The market for wet age-related macular degeneration (AMD) therapies retains significant commercial opportunity, but also notable controversy.
The former is illustrated by the newest market entrant in this space – Regeneron Pharmaceuticals and Bayer's Eylea – which rapidly assumed blockbuster status just a year after launch. The latter is focused primarily on the widespread use of compounded Avastin (Roche's cancer product) in an off-label capacity as a much cheaper alternative to Roche and Novartis' market-leading AMD therapy Lucentis. Long established as a method to treat patients in the US, Italy and France have both recently approved use of off-label Avastin, suggesting that this practice could gain prominence in the EU.
The success of Eylea has demonstrated, however, that innovation still provides the opportunity to trump the much reduced cost of compounded Avastin (Regeneron's product is dosed less frequently than Avastin or Lucentis) and a number of AMD therapies that have moved into late-stage testing are among the most interesting in the industry pipeline.
These include Allergan's DARPin – which appears to be comparable, if not slightly superior, to Lucentis, but with a potential dosing frequency of once every three months (based on Phase II data) – and the combination of Ophthotech's Fovista – which combined with Lucentis demonstrated a statistically significant improvement over Lucentis monotherapy (again, based on Phase II data). See - ViewPoints: Novartis eyeing up longer-term access to US AMD market with licensing deal? Furthermore, Lucentis has seen its growth rate reinvigorated by approval in the diabetic macular oedema (DME) setting, with progression of Eylea into this indication a potential key catalyst for future growth.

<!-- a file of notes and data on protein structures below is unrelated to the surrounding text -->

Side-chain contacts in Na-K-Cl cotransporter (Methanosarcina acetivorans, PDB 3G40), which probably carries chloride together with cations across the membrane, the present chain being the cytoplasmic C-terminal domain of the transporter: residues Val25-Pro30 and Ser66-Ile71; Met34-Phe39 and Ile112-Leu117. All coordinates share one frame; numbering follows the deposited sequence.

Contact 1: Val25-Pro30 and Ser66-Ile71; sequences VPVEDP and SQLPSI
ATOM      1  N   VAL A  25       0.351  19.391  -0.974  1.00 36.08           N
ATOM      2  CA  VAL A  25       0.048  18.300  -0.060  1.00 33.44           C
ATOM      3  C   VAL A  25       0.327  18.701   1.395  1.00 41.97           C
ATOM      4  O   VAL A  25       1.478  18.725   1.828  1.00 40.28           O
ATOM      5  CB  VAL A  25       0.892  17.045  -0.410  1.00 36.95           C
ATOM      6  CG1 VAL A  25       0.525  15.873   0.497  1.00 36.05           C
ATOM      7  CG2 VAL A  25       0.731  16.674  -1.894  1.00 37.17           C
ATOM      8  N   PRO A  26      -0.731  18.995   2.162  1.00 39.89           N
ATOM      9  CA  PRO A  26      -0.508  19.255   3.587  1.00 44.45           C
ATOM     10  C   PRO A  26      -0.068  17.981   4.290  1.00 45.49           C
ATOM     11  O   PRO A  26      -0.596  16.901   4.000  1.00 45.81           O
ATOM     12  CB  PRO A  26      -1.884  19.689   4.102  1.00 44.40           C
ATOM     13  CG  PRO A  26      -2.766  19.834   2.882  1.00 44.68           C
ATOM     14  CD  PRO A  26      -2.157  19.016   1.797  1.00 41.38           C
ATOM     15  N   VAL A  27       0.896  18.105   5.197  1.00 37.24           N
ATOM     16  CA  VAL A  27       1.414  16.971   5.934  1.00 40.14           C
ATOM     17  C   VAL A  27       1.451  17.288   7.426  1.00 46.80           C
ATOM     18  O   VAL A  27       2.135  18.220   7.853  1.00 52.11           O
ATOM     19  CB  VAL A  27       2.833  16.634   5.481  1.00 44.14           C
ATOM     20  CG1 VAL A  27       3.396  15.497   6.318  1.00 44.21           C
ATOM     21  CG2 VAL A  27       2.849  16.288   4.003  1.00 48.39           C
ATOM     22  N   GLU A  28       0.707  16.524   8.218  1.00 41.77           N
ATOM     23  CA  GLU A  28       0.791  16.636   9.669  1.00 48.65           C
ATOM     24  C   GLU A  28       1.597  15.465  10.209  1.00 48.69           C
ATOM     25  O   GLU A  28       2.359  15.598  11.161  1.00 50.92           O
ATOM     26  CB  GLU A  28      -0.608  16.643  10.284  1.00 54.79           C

Reasons to Purchase
As the wet AMD market continues to evolve rapidly, FirstWord is this week polling US and EU5-based ophthalmologists and asking them...
How comfortable they are/would you be prescribing compounded Avastin as an alternative wet age-related macular degeneration (AMD) therapy to Lucentis or Eylea?
Which available wet AMD therapy has the strongest overall profile?
Based on their experience of the product in AMD, to what percentage of DME patients would you expect to prescribe Eylea 12 months after approval in this indication?
Assuming that similar data were provided in Phase III studies for Allergan's DARPin with once-every three months dosing, to what percentage of wet AMD patients they would expect to prescribe the product?
Assuming the combination of Ophthotech's anti-PDGF therapy Fovista and Lucentis replicated the statistically superior Phase II
performance it demonstrated versus Lucentis in Phase III studies, to what percentage of AMD patients they would expect to prescribe the combination?